In my opinion it is important properly appreciate the purpose and context of each of the four Articles. If the purpose and context of each of the four articles is properly appreciated, the argument that harmonization of these articles would show that Article 140 confers appellate jurisdiction on this Court can not be tenable nor sustained. Appellants learned counsel argued and minority decision (Mpagi-Bahigeine ,JA,) suggest that since clause (3) of Article 86 does not say that the decision of the Court of Appeal on election disputes shall be final as does clause (4) of Article 64 states in respect to appeals to the High Court from administrative decisions of the Electoral Commission, therefore, the point whether appeals on election matters to the Court of………….. are not final and so election appeals question is handing.

 

Article 64 is under that part of chapter five of the constitution which regulates the activities and functions of the Electoral Commission. Clause (4) of the Article refers to appeals against administrative decisions of the Electoral Commission regarding complaints raised before and during polling (Art.61(f) and demarcation of constituencies (Article 63). Article 64 deals with ante election administrative matters whereas Article 86 is concerned consequences of elections.

 

Article 64 reads as follows:

  1. Any person aggrieved by a decision of the Electoral Commission in respect of any of the complaints referred to in paragraph (f) of article 61 of this Constitution, may appeal to the High Court.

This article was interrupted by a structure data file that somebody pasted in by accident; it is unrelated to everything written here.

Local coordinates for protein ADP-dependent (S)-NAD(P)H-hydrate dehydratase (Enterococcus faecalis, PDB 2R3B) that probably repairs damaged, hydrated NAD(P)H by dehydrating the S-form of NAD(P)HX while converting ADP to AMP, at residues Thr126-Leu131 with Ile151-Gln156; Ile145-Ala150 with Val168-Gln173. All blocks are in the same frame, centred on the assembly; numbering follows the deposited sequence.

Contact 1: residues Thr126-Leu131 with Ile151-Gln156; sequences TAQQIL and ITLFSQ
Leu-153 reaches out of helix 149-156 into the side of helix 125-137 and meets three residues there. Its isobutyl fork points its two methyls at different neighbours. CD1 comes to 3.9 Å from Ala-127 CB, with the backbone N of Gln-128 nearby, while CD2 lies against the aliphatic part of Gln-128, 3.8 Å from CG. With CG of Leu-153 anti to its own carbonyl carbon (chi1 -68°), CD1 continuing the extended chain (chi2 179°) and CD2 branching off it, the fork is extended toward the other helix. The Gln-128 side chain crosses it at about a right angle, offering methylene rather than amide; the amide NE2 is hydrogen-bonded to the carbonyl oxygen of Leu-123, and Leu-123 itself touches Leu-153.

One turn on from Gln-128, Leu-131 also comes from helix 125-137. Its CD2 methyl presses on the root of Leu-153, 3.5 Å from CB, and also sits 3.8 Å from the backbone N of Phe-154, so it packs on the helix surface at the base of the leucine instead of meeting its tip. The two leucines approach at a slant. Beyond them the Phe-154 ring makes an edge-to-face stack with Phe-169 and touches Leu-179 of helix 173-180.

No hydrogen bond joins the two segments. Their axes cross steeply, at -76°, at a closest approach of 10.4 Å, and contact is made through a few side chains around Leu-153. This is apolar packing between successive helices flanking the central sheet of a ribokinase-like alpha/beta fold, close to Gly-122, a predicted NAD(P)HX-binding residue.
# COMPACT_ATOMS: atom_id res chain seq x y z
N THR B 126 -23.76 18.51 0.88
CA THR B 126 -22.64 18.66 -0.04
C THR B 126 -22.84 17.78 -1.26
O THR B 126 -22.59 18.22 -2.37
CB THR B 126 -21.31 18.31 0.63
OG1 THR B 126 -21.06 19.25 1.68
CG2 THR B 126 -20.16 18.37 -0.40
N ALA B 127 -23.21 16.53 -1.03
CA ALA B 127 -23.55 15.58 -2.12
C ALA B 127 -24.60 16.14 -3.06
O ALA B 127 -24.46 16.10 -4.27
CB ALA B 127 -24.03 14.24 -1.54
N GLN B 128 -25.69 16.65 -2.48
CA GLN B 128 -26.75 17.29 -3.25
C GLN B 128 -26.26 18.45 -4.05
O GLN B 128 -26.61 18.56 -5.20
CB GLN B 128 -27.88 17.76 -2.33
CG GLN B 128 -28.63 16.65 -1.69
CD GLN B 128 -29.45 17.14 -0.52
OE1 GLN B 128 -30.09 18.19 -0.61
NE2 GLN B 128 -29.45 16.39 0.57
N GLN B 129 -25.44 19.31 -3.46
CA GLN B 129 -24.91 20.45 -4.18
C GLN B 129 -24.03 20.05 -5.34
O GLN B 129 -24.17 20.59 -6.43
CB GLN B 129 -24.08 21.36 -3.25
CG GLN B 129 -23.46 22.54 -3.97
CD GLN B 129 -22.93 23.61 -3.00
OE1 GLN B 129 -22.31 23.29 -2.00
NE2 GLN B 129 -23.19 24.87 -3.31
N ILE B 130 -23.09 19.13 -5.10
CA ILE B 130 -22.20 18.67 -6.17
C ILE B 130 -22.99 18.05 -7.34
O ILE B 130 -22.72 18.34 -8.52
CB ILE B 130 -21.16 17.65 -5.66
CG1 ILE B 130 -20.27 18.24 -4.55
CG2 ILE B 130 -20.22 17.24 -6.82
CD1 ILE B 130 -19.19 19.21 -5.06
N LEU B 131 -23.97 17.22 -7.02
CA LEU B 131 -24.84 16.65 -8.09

2. A person aggrieved by a decision of the Commission in respect of a demarcation of a boundary may appeal to a tribunal consisting of three persons appointed by the Chief Justice; and the Commission shall give effect to the decision of the tribunal.

  3. A person aggrieved by a decision of the tribunal made under clause (2) of this article, may appeal to the High Court.

  4. A decision of the High Court on an appeal under clause (1) or clause (3) of this Article shall be final.

  5. Parliament shall make laws providing for procedure for the expeditious disposal of appeals referred to in this article. This article indicates that settlement of disputes or complaints from the administrative decisions of the Electoral Commission are determined finally by the High Court. This is reasonable.

 

Learned Counsel for the appellants argued that clause (2) of Article 86 "gives special right to an aggrieved person to appeal to the Court (of Appeal) but does not in any way preclude appeals beyond the Court of Appeal."

In my view this argument is flowed it ignores the context of the article.

Article 86 is under chapter six of the constitution. That chapter contains a series of articles concerned with various matters regulating the post election matters, i.e, the establishment, the composition and functions of Parliament. Article 86 makes provision for the hearing and determination of questions of the membership of Parliament. Clause (1) of the Article confers on the High Court jurisdiction to hear and determine disputes arising from the election of the members of Parliament, the Speaker and the Deputy Speaker of Parliament. Clause (2) which come immediately confers on the Court of Appeal jurisdiction to hear appeals arising from decisions made by the High Court. The article reads: